In the same order here are samples from each of the lenses set to their closest focus and f5.6.
The SMC Pentax-M wins this hands down with the best image quality and the least chromatic distortions. When not at their closest focus and set to 70mm focal length it’s the Vivitar that comes out on top. The Takumar comes last in all the tests but it also has the most ambitious and useful focal lengths. The Vivitar sports an awkward set of focal lengths which might be suited to portraits but it’s not particularly fast at f3.8 It is compact though. The SMC Pentax-M also has a limit range of focal lengths but within them is the best of the bunch and the fastest too. The 28mm wide end makes the Takumar the most versatile but you give up some speed and image quality. So my verdict is that none of these replace each other and I should use them all…the end.
When mounted on an APS-c DSLR such as the Pentax K-3 the Vivitar makes a nice medium telephoto that renders out of focus areas in a gentle buttery bokeh. Wide open at f3.8 it tends to be a bit soft but at f5.6 it does a decent job.
After two rolls of questionable film I finally loaded my Yashica T4 Super with a decent roll of Fuji Superia 400. The results where predictably better than what I achieved with the outdated Kodak 800 Yashica T4 Super. Results that are more in keeping with the cameras abilities. I find the Yashica T4 to be good for all around general picture taking. Partly because of it’s 35mm focal length but also because of its good handling and controls. I shot this roll over a variety of conditions from bright sun to shade and even night time and it performed well in every case.
One of the features of this camera is that it has a lens shield that only slides back when you turn the camera on, the earlier T AF had a similar shield but that only slid out of the way when you took the actual picture. This is a fantastic feature when your shooting in drizzling conditions or outright rain as it helps keep water from getting onto the lens.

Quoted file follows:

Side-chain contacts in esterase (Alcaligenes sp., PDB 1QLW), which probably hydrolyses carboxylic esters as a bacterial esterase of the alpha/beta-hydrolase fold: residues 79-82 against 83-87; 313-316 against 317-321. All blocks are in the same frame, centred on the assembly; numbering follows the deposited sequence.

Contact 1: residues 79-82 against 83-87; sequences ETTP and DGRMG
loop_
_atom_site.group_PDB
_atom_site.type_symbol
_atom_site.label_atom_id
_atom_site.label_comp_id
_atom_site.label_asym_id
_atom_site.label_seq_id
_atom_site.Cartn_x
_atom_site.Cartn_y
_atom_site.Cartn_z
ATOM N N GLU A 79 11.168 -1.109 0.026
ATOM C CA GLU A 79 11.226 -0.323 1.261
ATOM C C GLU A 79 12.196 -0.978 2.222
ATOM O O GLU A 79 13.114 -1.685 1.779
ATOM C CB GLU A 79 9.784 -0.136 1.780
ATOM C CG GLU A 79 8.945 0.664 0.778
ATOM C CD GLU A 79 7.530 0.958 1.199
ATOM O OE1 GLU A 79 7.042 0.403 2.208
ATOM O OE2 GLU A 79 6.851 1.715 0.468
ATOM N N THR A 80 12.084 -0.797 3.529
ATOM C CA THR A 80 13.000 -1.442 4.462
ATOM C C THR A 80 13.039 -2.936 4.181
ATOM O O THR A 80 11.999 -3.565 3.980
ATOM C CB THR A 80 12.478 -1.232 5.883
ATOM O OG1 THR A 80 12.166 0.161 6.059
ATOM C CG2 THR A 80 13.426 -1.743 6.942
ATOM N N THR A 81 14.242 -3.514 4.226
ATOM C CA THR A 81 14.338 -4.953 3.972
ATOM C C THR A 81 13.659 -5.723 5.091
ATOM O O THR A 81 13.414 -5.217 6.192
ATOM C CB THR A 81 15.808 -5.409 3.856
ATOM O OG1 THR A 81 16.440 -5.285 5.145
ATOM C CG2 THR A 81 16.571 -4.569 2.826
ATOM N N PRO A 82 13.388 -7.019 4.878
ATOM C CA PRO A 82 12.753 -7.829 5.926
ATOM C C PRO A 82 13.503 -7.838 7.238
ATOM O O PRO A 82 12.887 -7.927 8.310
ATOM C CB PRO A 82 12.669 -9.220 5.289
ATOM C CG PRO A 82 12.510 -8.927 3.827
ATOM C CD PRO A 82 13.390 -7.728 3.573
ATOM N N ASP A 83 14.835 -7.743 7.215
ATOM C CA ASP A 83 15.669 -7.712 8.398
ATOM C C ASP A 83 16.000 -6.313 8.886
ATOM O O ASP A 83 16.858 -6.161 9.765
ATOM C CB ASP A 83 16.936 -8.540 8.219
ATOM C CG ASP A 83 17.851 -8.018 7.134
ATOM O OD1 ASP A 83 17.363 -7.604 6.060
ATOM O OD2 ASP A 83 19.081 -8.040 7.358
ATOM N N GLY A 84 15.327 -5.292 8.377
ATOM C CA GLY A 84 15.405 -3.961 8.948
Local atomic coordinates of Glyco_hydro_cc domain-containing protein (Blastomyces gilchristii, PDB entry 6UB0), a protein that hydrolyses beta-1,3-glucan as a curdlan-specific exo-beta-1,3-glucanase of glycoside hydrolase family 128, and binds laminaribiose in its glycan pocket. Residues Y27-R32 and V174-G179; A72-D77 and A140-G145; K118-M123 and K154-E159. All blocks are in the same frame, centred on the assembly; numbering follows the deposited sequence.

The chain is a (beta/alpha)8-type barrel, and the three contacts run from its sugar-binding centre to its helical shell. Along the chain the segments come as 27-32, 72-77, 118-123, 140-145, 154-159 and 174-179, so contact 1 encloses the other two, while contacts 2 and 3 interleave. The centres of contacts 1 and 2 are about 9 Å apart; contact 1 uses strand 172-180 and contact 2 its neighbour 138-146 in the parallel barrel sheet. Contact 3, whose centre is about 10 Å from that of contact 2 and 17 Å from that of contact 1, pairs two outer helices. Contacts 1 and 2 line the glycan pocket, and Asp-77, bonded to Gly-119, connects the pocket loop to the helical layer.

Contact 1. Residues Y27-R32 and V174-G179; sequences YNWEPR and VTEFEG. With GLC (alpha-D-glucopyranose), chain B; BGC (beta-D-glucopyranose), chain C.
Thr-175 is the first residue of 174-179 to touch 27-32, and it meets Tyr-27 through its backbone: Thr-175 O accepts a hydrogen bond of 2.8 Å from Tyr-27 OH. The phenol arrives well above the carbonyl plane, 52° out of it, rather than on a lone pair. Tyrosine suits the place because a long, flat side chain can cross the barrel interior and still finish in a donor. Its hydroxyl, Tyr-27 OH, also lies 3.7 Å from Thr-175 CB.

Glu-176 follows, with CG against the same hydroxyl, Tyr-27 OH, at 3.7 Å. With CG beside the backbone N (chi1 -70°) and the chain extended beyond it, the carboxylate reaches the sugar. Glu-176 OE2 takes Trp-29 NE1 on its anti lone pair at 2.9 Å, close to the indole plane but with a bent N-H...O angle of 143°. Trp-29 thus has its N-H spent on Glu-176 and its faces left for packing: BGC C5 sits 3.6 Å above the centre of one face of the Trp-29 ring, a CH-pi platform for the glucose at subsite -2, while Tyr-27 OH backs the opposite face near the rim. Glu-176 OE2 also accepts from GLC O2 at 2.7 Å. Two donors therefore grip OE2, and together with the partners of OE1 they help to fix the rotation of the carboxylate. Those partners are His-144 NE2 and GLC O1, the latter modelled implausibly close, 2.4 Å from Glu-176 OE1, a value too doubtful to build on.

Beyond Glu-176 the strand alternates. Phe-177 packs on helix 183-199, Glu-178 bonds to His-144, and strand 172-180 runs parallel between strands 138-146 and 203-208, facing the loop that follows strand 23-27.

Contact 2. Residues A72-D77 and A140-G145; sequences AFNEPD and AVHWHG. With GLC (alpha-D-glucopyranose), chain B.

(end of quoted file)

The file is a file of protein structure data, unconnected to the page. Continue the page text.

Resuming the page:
One thing about one camera: When you lock focus with a half press of the shutter the meter is also locked so you can use that to manipulate exposure as long as the focus is the same.
I loaded an Olympus XA with Lomochrome Purple film and set the ASA to 200. The film is rated at 400 ISO but over exposing is supposed to render darker purples. Shooting it during a mostly dreary winter time may have not been the best idea, perhaps spring when everything here is green would be better. I found that not every image caused the same degree of shift. I believe this is a combination of the metering from the XA and that darker greens seemed to be effected less than yellower greens. Also shaded light had much less impact on the shift than direct sunlight.
additionally blue is shifted to green and while you don’t tend to find that much purple out in the real world it is shifted to green as well.
Here is a little chart of how some colours are effected. The original colour is on top with the Lomochrome Purple shifted colour just bellow.
I have another roll that I will shoot when there is more foliage and new growth as well as using a different camera with a little more control.
I went to the movies to see paintings. It sounds counter intuitive but Cineplex has been putting on a series of documentaries called In the Gallery.